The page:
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Just Pet / Petula 71 Import

5.0 out of 5 stars 2 customer reviews

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Audio CD, Import, July 5, 2004

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Product Details

  • Audio CD (July 5, 2004)
  • Format: Import
  • Label: Castle Music UK
  • ASIN: B0002QO3ZK
  • Average Customer Review: 5.0 out of 5 stars  See all reviews (2 customer reviews)

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By Thomas C. Rizzo, Jr. on June 25, 2001
Format: Audio CD
With the original release of "Just Pet" in 1969, Petula Clark took yet another step away from the brassy-beat arrangements of her long-time collaborator (and "Downtown" composer) Tony Hatch, working for the most part with friend Michel Colombier, whose devotion to full, lush orchestrations is evident in his often overwhelming contributions here. "Fill the World With Love" was the Brookfield school anthem in Clark's at-the-time forthcoming film "Good-bye, Mr. Chips", and here Colombier jazzed it up, adding the Jimmy Joyce Singers and the Boys Chorus as background for a rousing rendition. Clive Westlake's "No One Better Than You" was the track selected for the first (and only) single release, but it barely registered in the charts, perhaps marred by a calliope-sounding accommpaniment and over-abundance of background vocals. Better-arranged and sung were his compositions "Houses" and "Butterfly", in addition to the Turtles' hit "Happy Together". The highlights of this collection, however, are the two Beatles songs arranged by Clark's long-time associate Frank Owens - "Hey, Jude" and "The Fool on the Hill", which was to become the show-stopper of Clark's nightclub act and concert program for a number of years. The "miss" in this compilation is "Petula 71", which was assigned a catalogue number by Warners but never released by the label, as during the course of negotiations involving its production values Clark's contract came up for renewal, and Warners, unhappy with the "sound" of "Petula 71", opted not to renew her . . . thus "missing" out. The "Petula 71" tracks presented here are those of the U.K.Read more ›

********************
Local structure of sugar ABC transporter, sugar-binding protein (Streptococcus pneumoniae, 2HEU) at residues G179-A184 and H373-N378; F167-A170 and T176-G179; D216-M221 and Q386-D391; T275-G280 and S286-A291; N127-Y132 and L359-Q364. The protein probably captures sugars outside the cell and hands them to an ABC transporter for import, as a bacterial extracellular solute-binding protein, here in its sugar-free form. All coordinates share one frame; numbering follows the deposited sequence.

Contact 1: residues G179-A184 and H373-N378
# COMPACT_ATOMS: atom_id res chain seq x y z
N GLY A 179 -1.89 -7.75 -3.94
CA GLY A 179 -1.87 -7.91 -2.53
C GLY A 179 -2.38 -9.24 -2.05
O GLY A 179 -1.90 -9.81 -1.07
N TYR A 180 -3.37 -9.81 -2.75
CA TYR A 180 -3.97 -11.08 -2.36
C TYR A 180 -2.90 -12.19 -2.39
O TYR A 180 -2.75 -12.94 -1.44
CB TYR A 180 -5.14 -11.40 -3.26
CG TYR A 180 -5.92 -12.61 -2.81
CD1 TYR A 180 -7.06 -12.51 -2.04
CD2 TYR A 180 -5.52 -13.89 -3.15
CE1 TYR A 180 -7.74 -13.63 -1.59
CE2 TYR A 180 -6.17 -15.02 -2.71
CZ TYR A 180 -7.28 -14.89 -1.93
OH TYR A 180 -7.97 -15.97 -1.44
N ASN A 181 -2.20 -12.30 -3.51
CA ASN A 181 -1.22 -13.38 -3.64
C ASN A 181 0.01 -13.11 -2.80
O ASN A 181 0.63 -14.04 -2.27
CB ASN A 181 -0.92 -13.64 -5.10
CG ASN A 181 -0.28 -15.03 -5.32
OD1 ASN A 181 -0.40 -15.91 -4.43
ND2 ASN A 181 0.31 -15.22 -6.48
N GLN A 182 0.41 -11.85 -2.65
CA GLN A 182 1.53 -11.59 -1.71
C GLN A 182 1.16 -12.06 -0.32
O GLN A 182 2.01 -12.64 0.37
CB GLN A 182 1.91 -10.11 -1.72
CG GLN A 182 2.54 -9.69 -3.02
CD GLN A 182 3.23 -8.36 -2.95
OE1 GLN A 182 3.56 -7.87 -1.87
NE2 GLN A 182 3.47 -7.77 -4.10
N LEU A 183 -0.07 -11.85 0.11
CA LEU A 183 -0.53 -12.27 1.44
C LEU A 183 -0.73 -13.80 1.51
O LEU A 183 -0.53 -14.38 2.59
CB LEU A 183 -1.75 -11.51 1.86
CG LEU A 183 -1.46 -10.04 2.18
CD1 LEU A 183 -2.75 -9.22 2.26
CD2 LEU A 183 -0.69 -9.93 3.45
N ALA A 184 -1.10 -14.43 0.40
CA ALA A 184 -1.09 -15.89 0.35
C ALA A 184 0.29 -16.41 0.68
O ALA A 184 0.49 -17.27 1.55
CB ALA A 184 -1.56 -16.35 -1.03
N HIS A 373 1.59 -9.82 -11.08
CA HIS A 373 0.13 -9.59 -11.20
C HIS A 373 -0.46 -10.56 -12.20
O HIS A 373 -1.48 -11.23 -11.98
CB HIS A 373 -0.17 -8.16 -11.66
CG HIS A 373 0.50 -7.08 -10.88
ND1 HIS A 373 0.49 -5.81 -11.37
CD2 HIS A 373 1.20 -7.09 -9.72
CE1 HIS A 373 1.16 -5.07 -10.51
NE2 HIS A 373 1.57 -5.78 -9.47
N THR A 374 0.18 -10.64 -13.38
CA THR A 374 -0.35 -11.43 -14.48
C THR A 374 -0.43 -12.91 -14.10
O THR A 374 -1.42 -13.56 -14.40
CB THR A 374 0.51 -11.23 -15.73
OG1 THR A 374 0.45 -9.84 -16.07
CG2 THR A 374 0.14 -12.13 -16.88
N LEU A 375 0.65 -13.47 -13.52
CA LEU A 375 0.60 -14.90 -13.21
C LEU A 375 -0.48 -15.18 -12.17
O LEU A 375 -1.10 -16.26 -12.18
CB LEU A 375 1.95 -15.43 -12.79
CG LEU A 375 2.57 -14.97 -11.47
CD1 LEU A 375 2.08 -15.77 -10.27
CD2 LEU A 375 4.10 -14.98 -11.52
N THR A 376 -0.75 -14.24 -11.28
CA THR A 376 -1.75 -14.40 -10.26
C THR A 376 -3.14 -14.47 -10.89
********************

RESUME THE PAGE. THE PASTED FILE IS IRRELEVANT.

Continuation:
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Format: Audio CD
Although different from other Petula albums, the Petula stamp of quality is still recognisable. After splitting with Tony Hatch, Petuala tried various different producers, each giving a different overall sound to the album they produced.
The first album (Just Pet), on which Petula collaborated with Michel Colombier, while sounding different (sometimes with a harder edge) from what went before, includes the usual mix of famous and obscure songs.
The two Beatles covers (Hey Jude and Fool on the hill) are brilliant, qhile there are also great covers of Happy together (Turtles) and If I only had time. The album did not yield any major hits - one single (No one better than you) was released, but flopped. It's brilliant, but perhaps it wasn't what radio stations and record buyers were looking for at the time.
The second album (Petula 71) is very different, with lush orchestrations arranged by Johnny Harris. This was not released in America at the time, because Warner didn't like the sound of it, but it's a great album. Perhaps it wasn't right for America in 1971, but it contains another great mix of songs.
The covers include Tears of a clown (Smokey Robinson and the Miracles), For all we know (Carpenters) and If (Bread).
The bonus track is I don't know how to love him, which Petula recorded first. Because it was not released immediately as a single, it had to compete with Helen Reddy's cover when it was eventually released.
This is a fascinating collection of Petula's experimental period. Although she never again recaptured the success of the Hatch years, this collection is still worth a listen.
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